Four Hmong Leaders Named 2019 Bush Fellows

By Sara Marie Moore


Four of 24 Bush Fellows selected by the Bush Foundation from across Minnesota, North Dakota and South Dakota are Hmong-Americans this year.

The Hmong winners are Bo Thao-Urabe, of Eagan; Ia Xiong, of White Bear Lake; Tou Ger Xiong, of Woodbury; and KaYing Yang, of St. Paul. The 24 recipients of the awards were chosen from 684 applications, according to the Bush Foundation. Staff, Fellowship alumni and other leaders took part in the selection process.

The monetary awards for learning experiences are given to visionary leaders who plan to solve problems in their communities, according to the Bush Foundation. The foundation gives Fellows up to $100,000 for up to two years to pursue educational leadership experiences. Recipients can use the funds for workshops, training, resources or advanced education.

The Bush Foundation was founded in 1953 by Archibald and Edyth Bush, wealthy Minnesotans who had no children. They wished to invest in the future of the region. Early projects included healthcare, early childhood education, leadership development and the arts. The foundation still uses the Bush’s assets, mostly 3M stock, to fund its Fellows.

“The Bush Foundation believes the well-being of our region is directly impacted by investing in individual leaders,” said Bush Foundation Leadership Programs Director Anita Patel. “We look to these 24 Fellows to help shape a better future for their communities.”

Bo Thao-Urabe

Bo Thao-Urabe, of Eagan, is leader of the Coalition of Asian American Leaders. She inspires others to develop community-centered solutions that bring about meaningful change. She wants Minnesota to be an inclusive, thriving place for all communities. As a young immigrant to the U.S., she learned quickly how to help her family succeed in a system that lacked understanding of and commitment to refugees.

To become a stronger thought leader for her community, especially the next generation of Asian American leaders, she will take time to determine how to best tell and share the lessons she’s learned on her leadership journey. She will also study the emerging field of solidarity economics to shed light on invisible practices employed by cultural communities to improve collective life.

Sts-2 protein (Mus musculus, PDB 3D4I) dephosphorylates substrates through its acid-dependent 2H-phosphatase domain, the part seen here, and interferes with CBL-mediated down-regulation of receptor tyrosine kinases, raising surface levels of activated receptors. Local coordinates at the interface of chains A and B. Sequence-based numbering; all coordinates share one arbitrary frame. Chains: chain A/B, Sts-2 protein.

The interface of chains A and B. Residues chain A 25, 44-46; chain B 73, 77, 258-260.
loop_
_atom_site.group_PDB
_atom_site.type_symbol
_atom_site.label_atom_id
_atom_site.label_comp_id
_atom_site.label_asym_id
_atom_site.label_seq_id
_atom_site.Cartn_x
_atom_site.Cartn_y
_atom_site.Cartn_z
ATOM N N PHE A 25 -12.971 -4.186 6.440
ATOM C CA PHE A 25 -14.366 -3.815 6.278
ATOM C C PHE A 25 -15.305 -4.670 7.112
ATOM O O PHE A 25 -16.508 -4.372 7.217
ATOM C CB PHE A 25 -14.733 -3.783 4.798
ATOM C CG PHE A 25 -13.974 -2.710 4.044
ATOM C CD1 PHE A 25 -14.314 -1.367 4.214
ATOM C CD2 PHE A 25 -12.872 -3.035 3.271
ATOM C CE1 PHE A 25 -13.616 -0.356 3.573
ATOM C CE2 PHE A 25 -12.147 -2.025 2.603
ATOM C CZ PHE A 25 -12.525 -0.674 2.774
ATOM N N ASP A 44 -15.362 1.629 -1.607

Ia Xiong

Ia Xiong, of White Bear Lake, is a psychologist. She is passionate about addressing multicultural considerations in trauma-informed care. She wants Hmong people to have access to culturally appropriate mental health services to heal from remnants of historical trauma. While her community shows higher rates of mental health concerns than the general population, they also show much lower rates of using mental health services. She wants to address this gap through innovative methods to reduce barriers to care.

To strengthen her leadership as a healer in her community, she will deepen her understanding of traditional Hmong healing practices and study online platforms for delivering culturally relevant, effective mental health care.

Tou Ger Xiong

Tou Ger Xiong, of Woodbury, is a Hmong American storyteller, artist and activist. He is called to a life of public service and social justice activism. He shares his personal stories across the country to build cultural competency and address racial discrimination. He sees that his community has achieved some level of the American Dream but that Hmong people still face disparities in employment, educational achievement, and home and business ownership.

To amplify the voices of his community and serve as a force for change, he will document his civic engagement and anti-racism work to share with new generations of activists. He will also earn his master’s degree in public affairs and seek a public service role that directly impacts policy.

KaYing Yang

KaYing Yang, of St. Paul, is a community advocate. She believes that her community’s prosperity and collective well-being will be maximized only when there is true gender equity. She also wants to be a force in the movement to shape policies that are equitable and inclusive of indigenous peoples and people of color.

To provide innovative and strategic leadership for her community, she will study successful approaches to gender justice in cultures around the world and strengthen her community organizing abilities with new knowledge of public policy making. As a long-time community advocate, she will work with her extensive network of leaders to document their social justice contributions as a source of inspiration for the next generation.

2020 Applications Open In September

The Bush Foundation will begin accepting applications in September for the 2020 Bush Fellowship awards. Minnesotans age 24 and older may apply. It is also open to residents of North Dakota, South Dakota and the 23 native nations in the area. For more information visit

Notable Bush Fellowship alumni include former Minnesota Governor Arne Carlson; former special assistant to President Obama for Native American affairs Jodi Gillette; Minneapolis City Council Member Andrea Jenkins; author and storyteller Kevin Kling; Amelia Franck Meyer, named one of People Magazine’s 25 Women Changing the World; South Dakota poet laureate Lee Ann Roripaugh; James Beard Foundation Book Award winner Sean Sherman; and playwright August Wilson.

All photos courtesy of the Bush Foundation

Bo Thao and Ia Xiong

KaYing Yang and Tou Ger Xiong